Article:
Loughton tube station
Location of Loughton in Essex
|Local authority||Epping Forest|
|Managed by||London Underground|
|Number of platforms||3|
|London Underground annual entry and exit|
|1856||First station opened|
|1865||Second station opened|
|1940||Third (present) station opened|
|18 April 1966||Goods yard closed|
|Added to list||17 May 1994|
|Lists of stations|
|London Transport portalCoordinates:|
For the purposes of fare charging it is in Zone 6.
The original station was opened by the Eastern Counties Railway on 22 August 1856 and formed the terminus of the branch from London. The actual location was on the site of what is now Cafe Rouge, near the Lopping Hall in Loughton High Road, on a continuation of what eventually became the goods sidings, the line running across what are now the house sites and gardens on the west side of Station Road. The post 1865 goods and carriage sidings no longer exist and were located where the present car parks are. The pre-1865 station also had sidings and a coal wharf, extending almost to what is now St Mary's Church. This station is extensively documented in H W Paar and others, Loughton's First Station 2002 and in Pond, Strugnell and Martin The Loughton Railway 150 years on, 2006. There was also an excursion station or platform constructed along the westernmost edge of the goods yard site: this was used for the many thousands of excursionists who used Loughton as a base to visit nearby Epping Forest.
It was re-sited some 500 yards to the south on 24 April 1865 as part of the extension of the line to Epping and Ongar. A new station was opened on 28 April 1940 in readiness for London Underground trains, which took over the service from British Railways (Eastern Region) on 21 November 1948.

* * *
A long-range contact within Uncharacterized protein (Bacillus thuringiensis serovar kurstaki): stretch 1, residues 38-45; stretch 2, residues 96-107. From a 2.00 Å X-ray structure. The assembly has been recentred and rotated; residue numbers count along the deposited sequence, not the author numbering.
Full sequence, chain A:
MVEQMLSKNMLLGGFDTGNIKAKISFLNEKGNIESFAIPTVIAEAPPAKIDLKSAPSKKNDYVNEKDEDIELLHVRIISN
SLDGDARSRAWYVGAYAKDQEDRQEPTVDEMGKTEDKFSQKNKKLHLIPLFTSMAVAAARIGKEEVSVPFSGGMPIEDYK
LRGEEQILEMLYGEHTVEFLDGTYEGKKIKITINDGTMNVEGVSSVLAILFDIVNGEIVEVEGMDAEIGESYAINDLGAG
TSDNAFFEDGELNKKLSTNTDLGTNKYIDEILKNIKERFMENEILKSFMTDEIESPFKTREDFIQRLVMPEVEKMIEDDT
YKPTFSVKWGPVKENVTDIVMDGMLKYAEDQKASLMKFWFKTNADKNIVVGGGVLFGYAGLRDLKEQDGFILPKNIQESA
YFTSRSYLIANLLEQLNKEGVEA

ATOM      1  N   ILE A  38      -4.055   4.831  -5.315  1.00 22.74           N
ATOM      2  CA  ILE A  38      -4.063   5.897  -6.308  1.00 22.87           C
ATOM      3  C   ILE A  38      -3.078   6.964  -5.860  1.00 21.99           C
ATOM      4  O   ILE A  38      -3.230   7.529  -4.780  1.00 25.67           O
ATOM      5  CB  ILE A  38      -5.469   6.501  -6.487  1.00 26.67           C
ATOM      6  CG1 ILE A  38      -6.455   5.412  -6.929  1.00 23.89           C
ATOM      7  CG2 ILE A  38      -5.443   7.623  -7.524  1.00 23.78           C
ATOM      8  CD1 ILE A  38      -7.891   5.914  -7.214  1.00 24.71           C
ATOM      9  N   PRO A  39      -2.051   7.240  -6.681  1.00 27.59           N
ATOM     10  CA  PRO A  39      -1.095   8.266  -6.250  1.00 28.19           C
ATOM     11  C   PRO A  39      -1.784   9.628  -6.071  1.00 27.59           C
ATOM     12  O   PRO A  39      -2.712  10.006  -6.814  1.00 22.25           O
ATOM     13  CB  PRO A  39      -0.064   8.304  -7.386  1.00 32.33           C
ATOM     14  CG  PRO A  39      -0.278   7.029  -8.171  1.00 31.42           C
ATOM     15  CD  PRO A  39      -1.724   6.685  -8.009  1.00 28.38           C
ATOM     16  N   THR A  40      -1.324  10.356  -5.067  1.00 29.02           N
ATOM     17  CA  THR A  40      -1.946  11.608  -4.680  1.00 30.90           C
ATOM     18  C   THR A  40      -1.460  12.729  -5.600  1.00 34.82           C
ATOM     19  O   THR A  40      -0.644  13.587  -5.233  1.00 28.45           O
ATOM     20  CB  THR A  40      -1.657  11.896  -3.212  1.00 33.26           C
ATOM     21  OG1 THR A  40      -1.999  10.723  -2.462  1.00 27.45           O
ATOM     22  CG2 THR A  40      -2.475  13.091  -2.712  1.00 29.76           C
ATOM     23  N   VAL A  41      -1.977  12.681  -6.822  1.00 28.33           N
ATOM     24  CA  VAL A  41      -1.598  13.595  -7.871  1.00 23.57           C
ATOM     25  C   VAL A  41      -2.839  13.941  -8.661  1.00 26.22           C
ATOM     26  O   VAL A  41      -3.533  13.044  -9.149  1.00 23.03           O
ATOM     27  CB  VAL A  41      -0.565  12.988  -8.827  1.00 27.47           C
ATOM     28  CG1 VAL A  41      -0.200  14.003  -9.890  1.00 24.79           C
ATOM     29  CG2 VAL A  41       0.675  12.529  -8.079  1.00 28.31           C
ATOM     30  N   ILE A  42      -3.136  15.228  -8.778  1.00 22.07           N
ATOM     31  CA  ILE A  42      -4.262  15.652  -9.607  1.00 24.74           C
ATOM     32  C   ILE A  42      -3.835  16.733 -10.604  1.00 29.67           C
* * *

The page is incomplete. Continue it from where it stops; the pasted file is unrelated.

The station today
The current station is of notable architectural importance and is a Grade II listed building. Designed by John Murray Easton for the London & North Eastern Railway, on behalf of London Transport, the main structure consists of a high, square block dominated by large arched windows at high level. The main elevation is flanked by symmetrical wings and, to the south, a single storey extension. The whole building, as well as the associated disused signal cabin and sub-station, is finished in carefully bonded, incised, gault bricks. The ticket hall takes the form of a lofty arched hall, from which leads a subway that gives access to the two island platforms. The platforms are dominated by graceful, gull-winged shaped reinforced canopies that were altered during 1980s renovations. Although some original platform furniture has been lost the timber platform benches, with the London Underground roundel forming the seat backs, survive.
The station has four platform faces and three tracks, with the middle bi-directional track usually used for terminating trains. A proportion of eastbound trains are scheduled to terminate at Loughton, most of which return to central London, although some go out of service into Loughton sidings (usually after the evening peak and late at night) which can accommodate 10 trains. A traincrew depot ("the Powerhouse") was converted from the matching electrical substation to the north-east of the station in 2006.
A small bus station is situated in the station forecourt, where there are London Buses services, alongside commercial and Essex County Council contract bus services.
- "Multi-year station entry-and-exit figures" (XLS). London Underground station passenger usage data. Transport for London. 2014. Retrieved 27 July 2014.
- Hardy, Brian, ed. (March 2011). "How it used to be - freight on The Underground 50 years ago". Underground News (London Underground Railway Society) (591): 175–183. ISSN 0306-8617.
- "LOUGHTON LONDON REGIONAL TRANSPORT UNDERGROUND STATION WITH ASSOCIATED SHOPS AND PLATFORMS". National Heritage List for England. English Heritage.
- Underground Architecture; David Lawrence; Capital Transport; London; 1994
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|Preceding station||London Underground||Following station|